I always had a filled water bottle with me and I would drink a lot at every break I would take. You’re sitting under a tropical sun for several hours, it does take it’s toll on your body.

9- Don’t leave your bike unattended at night – or ever.

Apparently Vietnamese motorbike theft is pretty common. Never, EVER leave your keys in the ignition. Lock it up as soon as it’s dark, if you can’t park it somewhere where there is a security guard and/or a gate. I’ve heard that most thieves won’t bother with Honda Wins because they can’t sell them to locals, but I still never left mine unguarded – after heavy warnings from locals.

10- Don’t drive close to the side of the road (the edge)

Texting. Smoking. Talking on the phone. Drunk. Chicken. Cows. Goats. Dogs. Children. Students. These are just a few things that happen to hug the sides of the road. Also, Vietnamese people don’t look when they merge from a side street and they seem to think they’re safe if they just take a corner really tight and then slowly get away from the edge. It’s a little bit tricky to master because buses and trucks and assholes don’t exactly give you a lot of room to drive, but you shouldn’t drive too close to the side of the street, be it in the countryside or in the city.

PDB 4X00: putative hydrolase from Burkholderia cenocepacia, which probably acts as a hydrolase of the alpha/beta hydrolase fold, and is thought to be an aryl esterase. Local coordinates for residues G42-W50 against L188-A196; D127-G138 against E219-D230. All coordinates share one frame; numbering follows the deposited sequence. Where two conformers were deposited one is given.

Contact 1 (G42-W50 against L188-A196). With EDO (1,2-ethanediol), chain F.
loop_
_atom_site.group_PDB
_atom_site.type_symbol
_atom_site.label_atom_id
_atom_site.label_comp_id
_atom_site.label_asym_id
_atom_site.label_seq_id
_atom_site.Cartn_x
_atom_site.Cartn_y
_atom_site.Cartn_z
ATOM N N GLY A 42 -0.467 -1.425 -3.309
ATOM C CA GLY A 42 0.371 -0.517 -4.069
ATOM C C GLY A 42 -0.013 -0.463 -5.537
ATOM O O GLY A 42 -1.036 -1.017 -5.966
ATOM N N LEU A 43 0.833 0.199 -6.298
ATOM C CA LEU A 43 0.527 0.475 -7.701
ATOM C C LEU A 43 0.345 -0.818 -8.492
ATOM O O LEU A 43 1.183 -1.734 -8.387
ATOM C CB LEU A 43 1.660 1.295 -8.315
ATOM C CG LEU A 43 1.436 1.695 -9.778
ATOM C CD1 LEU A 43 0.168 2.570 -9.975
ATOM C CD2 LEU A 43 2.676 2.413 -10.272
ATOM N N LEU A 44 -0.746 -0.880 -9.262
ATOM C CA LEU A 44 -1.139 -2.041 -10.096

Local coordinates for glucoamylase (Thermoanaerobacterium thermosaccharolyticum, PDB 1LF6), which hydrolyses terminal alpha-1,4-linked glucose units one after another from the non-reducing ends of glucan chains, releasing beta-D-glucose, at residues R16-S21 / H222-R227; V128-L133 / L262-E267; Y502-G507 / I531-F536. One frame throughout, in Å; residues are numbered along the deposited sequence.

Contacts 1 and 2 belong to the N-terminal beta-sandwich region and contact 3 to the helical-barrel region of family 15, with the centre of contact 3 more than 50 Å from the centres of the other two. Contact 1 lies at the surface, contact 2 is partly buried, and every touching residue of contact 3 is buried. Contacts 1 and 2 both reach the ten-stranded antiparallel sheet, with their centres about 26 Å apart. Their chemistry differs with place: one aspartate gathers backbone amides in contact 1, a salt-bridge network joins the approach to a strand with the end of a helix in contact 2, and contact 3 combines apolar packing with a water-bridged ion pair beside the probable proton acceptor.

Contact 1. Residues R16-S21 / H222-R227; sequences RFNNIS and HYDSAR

+1: Worry about what’s ahead – not behind you

The Vietnamese’s main outlook on life seems to be “If I can’t see it, it doesn’t exist”. This can apply to tomorrow, to things they just threw away, to things 5 meters ahead of them, and to everything else in the world outside of their point of view. And do they look at their blind spots? Rarely. I like to think that the ones that do, are the ones that got in an accident before.

So what that means is that you should kind of do the same. Don’t stress too much about your mirrors and your blind spots. That’s how they drive, and they’re really good at it. The only time I was hit by something that came from behind was that douchebag with the water bottles. Their first reflex is to swerve, not break, and they grow up driving with the mentality that anyone can do anything at any point in time so they are good at dodging you. But since you’re behind them and they can’t see you, they won’t think you’re there for a minute, and they might do anything at any point in time.

There’s so much stuff to watch out for in front of you already, so keep your eyes peeled on the horizon. Many new drivers have the tendency to look just a few feet in front of them. Try to look as far as possible at all times – this will also widen your range of vision and you’ll be able to see that suddenly overjoyed, 1-tonne water buffalo running across the rice fields straight into a collision course with your face.

This is probably the most important tip I can give you. Eyes on what’s in front of you, unless you’re about to change lanes or take a turn.

I hope this will save people a few injuries.